This article is very interesting. Actually this is already a well known fact among many doctors but not known outside the medical community.
Among all the courses offered in the universities, medicine is probably one of the toughest, as in medicine, doctors actually learnt a totally new language as the medical terms used in the profession are very different from the conventional English.
Some examples are :
“Vertigo” = giddiness
“Palpitation” = fast heart rate
“Ischemic” = not enough blood supply
“Malignant” = cancerous
“Pyelonephritis” = infection of the kidney
Thus, to remember these medical terms and also the different diseases and treatments available requires good memory. The trick we learnt when we started medical school was “NOT to memorise”, but “to UNDERSTAND and study REGULARLY”. That is the trick to study smart.
Basically what we do is to convert our “short term memory” to “long term memory” which then makes recalling during exam easier.
When I saw this article in idea Times today, it is so true. The link is below
Paul’s latest book is Origins: How the Nine Months Before Birth Shape the Rest of Our Lives.
Turning a medical student into a doctor takes a whole lot of knowledge. B. Price Kerfoot, an associate professor of surgery at Harvard Medical School, was frustrated at how much knowledge his students seemed to forget over the course of their education. He suspected this was because they engaged in what he calls “binge and purge” learning: They stuffed themselves full of facts and then spewed them out at test time. Research in cognitive science shows that this is a very poor way to retain information, as Kerfoot discovered when he went looking in the academic literature for answers. But he also stumbled upon a method that really is effective, called spaced repetition. Kerfoot devised a simple digital tool to make engaging in spaced repetition almost effortless. In more than two dozen studies published over the past five years, he has demonstrated that spaced repetition works, increasing knowledge retention by up to 50 percent. And Kerfoot’s method is easily adapted by anyone who needs to learn and remember, not just those pursuing MDs.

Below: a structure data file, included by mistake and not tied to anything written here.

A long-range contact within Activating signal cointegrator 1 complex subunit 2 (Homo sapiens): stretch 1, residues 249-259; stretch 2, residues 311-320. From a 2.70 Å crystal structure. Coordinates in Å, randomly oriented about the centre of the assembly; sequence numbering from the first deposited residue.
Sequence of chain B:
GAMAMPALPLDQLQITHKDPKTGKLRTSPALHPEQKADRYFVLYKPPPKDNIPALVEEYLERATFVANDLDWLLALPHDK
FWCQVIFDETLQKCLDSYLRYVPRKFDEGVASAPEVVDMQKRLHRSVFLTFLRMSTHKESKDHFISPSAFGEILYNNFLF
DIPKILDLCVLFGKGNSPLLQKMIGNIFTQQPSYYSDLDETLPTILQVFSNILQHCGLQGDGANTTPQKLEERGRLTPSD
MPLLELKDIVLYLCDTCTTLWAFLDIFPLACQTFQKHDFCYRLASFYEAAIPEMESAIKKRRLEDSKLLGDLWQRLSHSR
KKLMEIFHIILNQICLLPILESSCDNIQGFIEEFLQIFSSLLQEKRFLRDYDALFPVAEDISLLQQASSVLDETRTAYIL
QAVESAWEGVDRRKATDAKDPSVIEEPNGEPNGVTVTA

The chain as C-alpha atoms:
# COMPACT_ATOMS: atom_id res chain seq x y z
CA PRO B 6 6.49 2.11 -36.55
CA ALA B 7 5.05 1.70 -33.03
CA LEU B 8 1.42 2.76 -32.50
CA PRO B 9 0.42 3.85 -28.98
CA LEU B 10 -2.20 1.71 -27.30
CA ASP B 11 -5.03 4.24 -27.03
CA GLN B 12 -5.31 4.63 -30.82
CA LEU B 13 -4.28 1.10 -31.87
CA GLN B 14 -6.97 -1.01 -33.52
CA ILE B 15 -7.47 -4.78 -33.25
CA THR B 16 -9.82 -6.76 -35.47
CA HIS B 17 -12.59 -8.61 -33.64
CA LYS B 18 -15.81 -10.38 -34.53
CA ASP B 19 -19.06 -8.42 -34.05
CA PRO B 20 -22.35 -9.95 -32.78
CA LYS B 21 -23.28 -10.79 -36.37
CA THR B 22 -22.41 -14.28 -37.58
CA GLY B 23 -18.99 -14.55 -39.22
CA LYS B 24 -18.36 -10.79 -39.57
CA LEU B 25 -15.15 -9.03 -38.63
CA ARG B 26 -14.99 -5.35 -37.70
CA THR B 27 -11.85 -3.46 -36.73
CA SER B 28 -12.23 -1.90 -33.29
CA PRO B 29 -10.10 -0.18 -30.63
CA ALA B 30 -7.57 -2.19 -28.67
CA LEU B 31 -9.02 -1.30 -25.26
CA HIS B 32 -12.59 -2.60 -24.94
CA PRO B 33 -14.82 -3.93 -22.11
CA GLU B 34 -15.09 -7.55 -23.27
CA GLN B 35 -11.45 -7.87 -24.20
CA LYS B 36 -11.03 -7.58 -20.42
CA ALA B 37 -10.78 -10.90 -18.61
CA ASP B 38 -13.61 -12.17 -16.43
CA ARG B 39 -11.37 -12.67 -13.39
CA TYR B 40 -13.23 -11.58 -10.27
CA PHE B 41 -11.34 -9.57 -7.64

The theory behind spaced repetition is simple: when we first learn a fact, our memory of it is volatile, subject to change or disappear. Each time we encounter that fact again, however, the memory becomes stronger and more stable—especially if the encounters are spread out over time. Cramming the night before an exam (or a speech or a presentation) is a sure way to make the information vanish from your head a short while later. But exposing yourself to that same information multiple times over weeks or months fixes it firmly in your brain. Kerfoot’s innovation was to make these spaced-out learning sessions easy and convenient. Starting with the knowledge medical students had to master in his own specialty of urology, Kerfoot devised questions about the curriculum, with multiple-choice answers, that he sent in weekly emails to the students participating in the study. The students took a few minutes to answer the questions on their laptops or smartphones; each week brought a new round of queries, mixing new material with material already covered. At the end of the year, the students who received the spaced emails scored significantly higher on a test of their urology knowledge.
Since that first study, published in the journal Medical Education in 2007, Kerfoot has evaluated the effectiveness of spacing out exposure to a variety of other topics that doctors in training need to learn, such as performing a physical exam, diagnosing medical ailments, and administering a cancer screening test. In each case, the spaced-out information delivered to students on their devices helped them to recall the information better.
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